In a startling move, the Reserve Bank Of India (RBI) virtually banned cryptocurrencies on April 5, 2018, as they passed a mandate which bars banks and regulated financial institutions from providing services to any individual or business dealing in digital currencies.
Lost, but not Forgotten
As part of its move, the bank gave an ultimatum of three months to all banks in the country to allow them to cut ties with, and stop services for any cryptocurrency businesses including exchanges and wallet providers.
The report acknowledged blockchain technology and said it would promote the decentralized public ledger for use in the country’s financial sector. However, the RBI noted that virtual currencies, also variously referred to as cryptocurrencies and crypto assets, raise concerns of consumer protection, market integrity, and money laundering.
The move was taken after “three warnings” were given to the public against dealing with cryptocurrencies. In a short-sighted statement, the RBI deputy said:
“If [cryptocurrencies] grow beyond a critical size they can endanger financial stability.”
Early in February 2018, Indian Finance Minister Arun Jaitley stated that the government does not consider cryptocurrencies as legal tender and will take all measures to eliminate payments used to fund nefarious activities in the country.
Ironically, India Says it Could Launch its own Cryptocurrency
While on the one hand, India cut off the money supply for the country’s cryptocurrency market, the RBI announcement said that it isn’t giving up on the idea of a virtual currency entirely. This distinction is similar to last week’s report of South Korea willing to launch its own brand of digital currencies, along with a lot of countries expressing similar lines of thought.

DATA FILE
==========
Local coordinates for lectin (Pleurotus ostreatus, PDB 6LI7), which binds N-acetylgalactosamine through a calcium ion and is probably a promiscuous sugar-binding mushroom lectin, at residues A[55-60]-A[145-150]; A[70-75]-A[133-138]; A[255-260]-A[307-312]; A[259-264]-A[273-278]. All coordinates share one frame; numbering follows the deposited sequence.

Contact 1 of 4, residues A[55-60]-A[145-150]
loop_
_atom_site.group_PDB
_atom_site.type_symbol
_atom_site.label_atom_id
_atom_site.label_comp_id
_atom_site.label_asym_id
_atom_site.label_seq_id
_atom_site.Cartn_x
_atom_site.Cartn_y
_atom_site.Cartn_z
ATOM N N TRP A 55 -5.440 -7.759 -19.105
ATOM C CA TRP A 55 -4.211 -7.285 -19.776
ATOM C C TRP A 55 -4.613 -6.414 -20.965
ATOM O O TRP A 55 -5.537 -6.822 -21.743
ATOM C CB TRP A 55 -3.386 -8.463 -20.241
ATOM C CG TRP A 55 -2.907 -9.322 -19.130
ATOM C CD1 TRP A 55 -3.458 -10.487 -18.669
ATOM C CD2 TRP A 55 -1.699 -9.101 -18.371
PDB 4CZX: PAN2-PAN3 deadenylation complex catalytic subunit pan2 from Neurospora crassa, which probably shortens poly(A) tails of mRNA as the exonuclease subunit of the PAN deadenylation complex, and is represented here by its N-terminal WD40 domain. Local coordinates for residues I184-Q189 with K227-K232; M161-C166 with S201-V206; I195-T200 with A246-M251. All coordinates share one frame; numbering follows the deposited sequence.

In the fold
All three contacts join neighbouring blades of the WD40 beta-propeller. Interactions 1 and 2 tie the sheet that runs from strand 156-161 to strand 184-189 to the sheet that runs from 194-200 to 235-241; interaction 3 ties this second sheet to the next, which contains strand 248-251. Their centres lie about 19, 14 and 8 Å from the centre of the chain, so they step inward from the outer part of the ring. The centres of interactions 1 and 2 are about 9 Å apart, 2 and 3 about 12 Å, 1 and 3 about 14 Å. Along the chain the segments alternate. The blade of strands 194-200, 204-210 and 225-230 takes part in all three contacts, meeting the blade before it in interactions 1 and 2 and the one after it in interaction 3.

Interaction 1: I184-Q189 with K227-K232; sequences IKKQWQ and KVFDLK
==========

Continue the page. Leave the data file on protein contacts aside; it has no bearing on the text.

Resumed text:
The RBI Chief was quoted saying, “They will be in circulation in addition to the paper currency that we have. It also holds the promise of reducing the cost of printing notes.”
The mandate further discussed that the government had constituted an interdepartmental committee that will submit a report on the feasibility of a fiat digital currency. However, it must be noted that countries launching their own line of digital currency are completely against the fundamental idea of having a decentralized cryptocurrency.
After the mandate, a fury in the market was expected. Surprisingly, no Indian cryptocurrency business came ahead with an announcement or even expressed regret over the government’s myopic decision.
Zebpay, one of India’s first bitcoin exchanges, did say, however, that they would continue studying the RBI’s statements and would respond accordingly if needed.
2018 The Year Of Regulation
Around the world, governments are ramping up regulations, as the industry looks to settle and mature in the years going forward. Authorities have issues with the sector mainly due to its unregulated nature and being a breeding ground for tax evasion.
Much of this can be attributed to the massive rise in the value of bitcoin in 2017, which brought forth a lot of mainstream media attention.
Since reaching a peak of almost $20,000 in early December after the introduction of futures contracts on regulated exchanges in the US, a series of negative news has buffeted bitcoin and rival cryptocurrencies, with losses intensifying shortly thereafter.
Bitcoin’s January slide knocked $44.2 billion off the $200 billion in market value making it the most significant one-month loss in dollar terms in the short history of digital assets.
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